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Died on this day: Rocky Marciano

Marciano ready for battle.
31
Aug

One of the hardest-punching heavyweights of all time. A man whose very name has become synonymous with boxing and punching power.

Rocky Marciano died tragically on a day like today 53 years ago.

Rocco Francis Marchegiano was born on September 1, 1923 in Brockton, Massachusetts, to a couple of Italian immigrants. As a kid growing up in a blue-collar family as one of six siblings, Marciano found sports in his local high school, where he excelled in both baseball and football. But soon enough, he found himself more entertained while punching a homemade heavy bag in his backyard.

During a two-year stint in the Army during World War II, Marciano became involved in amateur boxing within the armed forces, compiling a record of 8–4. He had his first professional bout in 1947, with his name being introduced as “Rocky Mackianno,” in a misspelling likely due to the difficulty for English speakers to pronounce his surname correctly, generating what would later become his new name.



After stopping Lee Epperson in three rounds, Marciano famously returned to the amateur ranks, where he had a few more fights, losing at least two bouts during that period. After a short tryout as a baseball player, Marciano found his way back home and started training to be a professional boxer.

His first pro bout after his win against Epperson took place in July 1928 with a win over Harry Bilazarian, and from then on he would never lose a boxing match again. After stopping his next 15 foes, he scored a decision win over Don Mogard in 10 rounds to start making a name for himself in the big leagues.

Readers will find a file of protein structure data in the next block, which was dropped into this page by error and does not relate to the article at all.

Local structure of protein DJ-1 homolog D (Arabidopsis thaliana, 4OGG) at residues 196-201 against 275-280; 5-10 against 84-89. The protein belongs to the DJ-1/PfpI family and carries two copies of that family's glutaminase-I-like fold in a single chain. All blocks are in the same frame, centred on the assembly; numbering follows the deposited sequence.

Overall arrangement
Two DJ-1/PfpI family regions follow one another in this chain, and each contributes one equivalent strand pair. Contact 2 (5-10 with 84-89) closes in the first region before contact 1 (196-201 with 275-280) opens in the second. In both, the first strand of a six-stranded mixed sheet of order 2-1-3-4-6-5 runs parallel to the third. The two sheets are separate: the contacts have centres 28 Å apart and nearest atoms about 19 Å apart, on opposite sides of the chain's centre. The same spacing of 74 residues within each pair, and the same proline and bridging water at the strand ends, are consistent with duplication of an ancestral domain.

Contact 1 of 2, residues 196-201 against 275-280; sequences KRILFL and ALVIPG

He finally exploded onto the scene with a closely disputed win over fellow then-unbeaten contender Roland LaStarza (37-0) in what was Marciano’s 26th pro bout, ending in his only split decision win ever. After that, he began his inevitable march towards the title, with wins over the likes of Ted Lowry, Rex Layne, Lee Savold, and a memorable and emotional win over his idol Joe Louis at the fabled Madison Square Garden, in what proved to be Louis’ last bout.

Less than one year after defeating Louis, Marciano stopped Jersey Joe Walcott in 13 rounds to win the Ring heavyweight belt, also stopping Walcott in a rematch. He gave LaStarza a shot at the title next, stopping him in 11 rounds, and won the only points win of his championship rule in 1954 against Ezzard Charles next, stopping Charles in the rematch a few months later.

He went on to stop Don Cockell in his next bout, and finished his career in 1955 with a win over light heavyweight legend Archie Moore, winning by stoppage in nine rounds after visiting the canvas earlier. He would then retire undefeated as a champion, having stopped every man he faced during his title reign at least once.

Marciano flirted with un-retirement during the short reign of Sweden’s Ingemar Johanson a few years later, but made good on his promise to stay away from the ring, becoming a public speaker and traveling all over the country to fulfill his engagements.

Tragedy, however, caught up to him on August 31, 1969 (the day before his 46th birthday). On that day, Marciano boarded a small private plane on his way to a speaking engagement in Des Moines, Iowa. Attempting a risky landing in bad weather, pilot Glenn Belz missed the runway by two miles and hit a tree in the process, killing all three passengers aboard the aircraft, including Marciano.

Marciano was inducted in the International Boxing Hall of Fame in 1990.

 

 

 

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